Ahaz was 25 when he began to reign in Judah and he reigned until age 41 (2 Chr. 28:1,8; ca. 735–715 B.C.). Israel and Syria formed an alliance to combat the rising Assyrian threat from the E, but Ahaz refused to bring Judah into the alliance (2 Kin. 16:5; Is. 7:6). For this, the
northern neighbors threatened to dethrone him, and war resulted (734 B.C.). In panic, Ahaz sent to the Assyrian king for help (2 Kin. 16:7) and the Assyrian king gladly responded, sacking Gaza, carrying all of Galilee and Gilead into captivity, and finally capturing Damascus (732
B.C.). Ahaz’s alliance with Assyria led to his introduction of a heathen altar, which he set up in Solomon’s temple (2 Kin. 16:10–16; 2 Chr. 28:3). During his reign (722 B.C.), Assyria captured Samaria, capital of the northern kingdom, and carried many of Israel’s most capable people into captivity (2 Kin. 17:6,24).
Hezekiah began his reign over Judah in 715 B.C. and continued for 29 years to ca. 686 B.C. (2 Kin. 18:1,2). Reformation was a priority when he became king (2 Kin. 18:4,22; 2 Chr. 30:1). The threat of an Assyrian invasion forced Judah to promise heavy tribute to that eastern power. In 701 B.C. Hezekiah became very ill with a life-threatening disease, but he prayed and God graciously extended his life for 15 years (2 Kin. 20; Is. 38) until 686 B.C. The ruler of Babylon used the opportunity of his illness and recovery to send congratulations to him, probably seeking to form an alliance with Judah against Assyria at the same time (2 Kin. 20:12 ff.; Is. 39). When Assyria became weak through internal strife, Hezekiah refused to pay any further tribute to that power (2 Kin. 18:7). So in 701 B.C. Sennacherib, the Assyrian king, invaded the coastal areas of Israel, marching toward Egypt on Israel’s southern flank. In the process he overran many Judean towns, looting and carrying many people back to Assyria. While besieging Lachish, he sent a contingent of forces to besiege Jerusalem (2 Kin 18:17–19:8; Is. 36:2–37:8). The side-expedition failed, however, so in a second attempt he sent messengers to Jerusalem demanding an immediate surrender of the city (2 Kin. 19:9ff.; Is. 37:9ff.). With Isaiah’s encouragement, Hezekiah refused to surrender, and when Sennacherib’s army fell prey to a sudden disaster, he returned to Nineveh and never threatened Judah again.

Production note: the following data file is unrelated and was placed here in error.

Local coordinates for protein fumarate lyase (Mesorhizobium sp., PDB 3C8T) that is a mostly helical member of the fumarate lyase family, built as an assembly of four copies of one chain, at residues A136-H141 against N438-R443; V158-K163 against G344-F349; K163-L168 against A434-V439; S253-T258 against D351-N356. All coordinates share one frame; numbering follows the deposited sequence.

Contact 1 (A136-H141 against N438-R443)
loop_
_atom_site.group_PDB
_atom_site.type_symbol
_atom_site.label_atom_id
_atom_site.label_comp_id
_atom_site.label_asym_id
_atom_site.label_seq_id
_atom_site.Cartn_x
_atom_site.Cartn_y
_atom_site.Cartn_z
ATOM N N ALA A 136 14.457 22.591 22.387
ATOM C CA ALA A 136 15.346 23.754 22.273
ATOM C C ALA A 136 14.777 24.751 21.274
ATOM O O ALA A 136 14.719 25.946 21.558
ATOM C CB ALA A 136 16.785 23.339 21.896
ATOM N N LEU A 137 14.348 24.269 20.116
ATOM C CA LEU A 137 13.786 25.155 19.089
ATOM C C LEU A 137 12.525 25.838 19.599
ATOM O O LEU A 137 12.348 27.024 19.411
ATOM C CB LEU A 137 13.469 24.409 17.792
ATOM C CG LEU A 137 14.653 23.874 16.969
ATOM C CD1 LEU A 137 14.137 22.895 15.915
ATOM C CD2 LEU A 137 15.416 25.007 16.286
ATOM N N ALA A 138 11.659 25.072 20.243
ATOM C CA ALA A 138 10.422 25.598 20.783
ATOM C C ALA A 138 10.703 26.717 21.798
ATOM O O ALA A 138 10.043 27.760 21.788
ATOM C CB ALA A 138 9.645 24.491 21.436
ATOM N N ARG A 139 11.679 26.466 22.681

Historical and Theological Themes
Isaiah prophesied during the period of the divided kingdom, directing the major thrust of his message to the southern kingdom of Judah. He condemned the empty ritualism of his day (e.g., 1:10–15) and the idolatry into which so many of the people had fallen (e.g., 40:18–20).
He foresaw the coming Babylonian captivity of Judah because of this departure from the Lord (39:6,7).